Mr. President, I am truly humbled by the extraordinary honor of this nomination, and I am especially grateful for the care that you have taken in discharging your constitutional duty in service of our democracy with all that is going on in the world today.
I also offer my sincerest thanks to you as well, Madam Vice President, for your invaluable role in this nomination process.
I must begin these very brief remarks by thanking God for delivering me to this point in my professional journey. My life has been blessed beyond measure and I do know that one can only come this far by faith.
Among my many blessings—and indeed the very first—is the fact that I was born in this great country. The United States of America is the greatest beacon of hope and democracy the world has ever known.
I was also blessed from my early days to have had a supportive and loving family. My mother and father, who have been married for 54 years, are at their home in Florida right now, and I know that they could not be more proud.
It was my father who started me on this path when I was a child, as the president mentioned. My father made the fateful decision to transition from his job as a public high school history teacher and go to law school. Some of my earliest memories are of him sitting at the kitchen table reading his law books. I watched him study and he became my first professional role model.
My mother, who was also a public high school teacher, provided invaluable support in those early days, working full-time to enable my father's career transition while also guiding and inspiring four-year-old me.
My only sibling, my brother Ketajh, came along half a decade later and I am so proud of all that he's accomplished. After graduating from Howard University, he became a police officer and a detective on some of the toughest streets in the inner city of Baltimore. After that, he enlisted in the Army, serving two tours of duty in the Middle East. I believe that he was following the example set by my uncles, who are in law enforcement.
You may have read that I have one uncle who got caught up in the drug trade and received a life sentence. That is true. But law enforcement also runs in my family. In addition to my brother, I had two uncles who served decades as police officers, one of whom became the police chief in my hometown of Miami, Florida.
I am standing here today by the grace of God as testament to the love and support that I have received from my family. I have also been blessed with many dear friends, colleagues, mentors, law clerks—I could not possibly name all of the people to whom I owe great thanks.
But I must mention specifically the three brilliant jurists for whom I had the privilege of serving as a law clerk at the outset of my legal career—U.S. district judge Patty Saris in Massachusetts, U.S. Court of Appeals judge Bruce Selya in Rhode Island, and last but certainly not least, associate justice Stephen Breyer of the Supreme Court of the United States.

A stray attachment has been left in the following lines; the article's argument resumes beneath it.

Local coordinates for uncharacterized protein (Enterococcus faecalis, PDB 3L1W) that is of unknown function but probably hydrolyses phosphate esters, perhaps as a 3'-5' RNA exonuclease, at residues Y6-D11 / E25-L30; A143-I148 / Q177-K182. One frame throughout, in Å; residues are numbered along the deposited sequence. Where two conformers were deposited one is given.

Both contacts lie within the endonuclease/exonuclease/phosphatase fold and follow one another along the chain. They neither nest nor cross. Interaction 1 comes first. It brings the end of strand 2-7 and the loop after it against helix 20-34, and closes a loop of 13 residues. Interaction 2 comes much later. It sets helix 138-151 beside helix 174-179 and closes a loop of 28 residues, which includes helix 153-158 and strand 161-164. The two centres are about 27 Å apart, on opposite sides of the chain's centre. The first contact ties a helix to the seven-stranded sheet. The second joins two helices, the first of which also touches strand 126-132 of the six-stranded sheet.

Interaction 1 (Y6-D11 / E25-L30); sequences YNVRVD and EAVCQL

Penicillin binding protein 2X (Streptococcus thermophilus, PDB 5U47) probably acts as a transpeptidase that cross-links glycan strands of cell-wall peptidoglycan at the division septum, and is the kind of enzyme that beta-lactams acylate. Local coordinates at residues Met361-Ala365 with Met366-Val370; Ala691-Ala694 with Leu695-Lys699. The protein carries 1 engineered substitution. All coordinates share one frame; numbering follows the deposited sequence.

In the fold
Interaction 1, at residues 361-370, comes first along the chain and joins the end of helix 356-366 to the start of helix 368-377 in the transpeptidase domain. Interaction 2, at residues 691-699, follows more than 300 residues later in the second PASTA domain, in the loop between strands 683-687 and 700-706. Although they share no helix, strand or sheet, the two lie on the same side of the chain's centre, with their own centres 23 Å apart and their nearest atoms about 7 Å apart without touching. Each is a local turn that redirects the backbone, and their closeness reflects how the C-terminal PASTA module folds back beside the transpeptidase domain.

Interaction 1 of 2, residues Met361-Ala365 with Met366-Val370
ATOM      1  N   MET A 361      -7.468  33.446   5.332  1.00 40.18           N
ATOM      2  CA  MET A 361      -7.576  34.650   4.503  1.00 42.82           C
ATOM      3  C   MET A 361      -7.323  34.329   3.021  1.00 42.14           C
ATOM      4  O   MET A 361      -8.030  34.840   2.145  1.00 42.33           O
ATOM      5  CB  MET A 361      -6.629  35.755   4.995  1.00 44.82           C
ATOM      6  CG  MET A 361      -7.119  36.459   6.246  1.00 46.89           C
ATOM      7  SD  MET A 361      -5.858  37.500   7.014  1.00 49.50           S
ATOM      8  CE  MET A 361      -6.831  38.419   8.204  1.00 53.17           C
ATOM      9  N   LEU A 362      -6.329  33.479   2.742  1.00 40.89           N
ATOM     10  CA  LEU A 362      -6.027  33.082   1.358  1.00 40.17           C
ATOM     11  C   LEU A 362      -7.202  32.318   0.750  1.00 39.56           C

Justice Breyer in particular not only gave me the greatest job that any young lawyer could ever hope to have, but he also exemplified every day in every way that a Supreme Court justice can perform at the highest level of skill and integrity while also being guided by civility, grace, pragmatism and generosity of spirit.
Justice Breyer, the members of the Senate will decide if I fill your seat, but please know that I could never fill your shoes.
To my dear family, those who are here with me now and those who are watching from home, I am forever indebted to you for your love and support.
To my beloved husband, Patrick—thank you for being my rock today and every day for these past 26 years. I love you.
To my daughters, Talia and Leila—you are the light of my life. Please know that whatever title I may hold or whatever job I may have, I will still be your mom. That will never change.
There are so many other people I would love to be able to address and to thank but time is short, so let me end by sharing an interesting coincidence that has actually meant a great deal to me over the years.
As it happens, I share a birthday with the first black woman ever to be appointed as a federal judge, the honorable Constance Baker Motley. We were born exactly 49 years to the day apart. Today I proudly stand on Judge Motley's shoulders, sharing not only her birthday but also her steadfast and courageous commitment to equal justice under law.
Judge Motley's life and career has been a true inspiration to me as I have pursued this professional path, and if I am fortunate enough to be confirmed as the next associate justice of the Supreme Court of the United States, I can only hope that my life and career, my love of this country and the Constitution, and my commitment to upholding the rule of law and the sacred principles upon which this great nation was founded will inspire future generations of Americans.
Thank you again, Mr. President, for this extraordinary honor.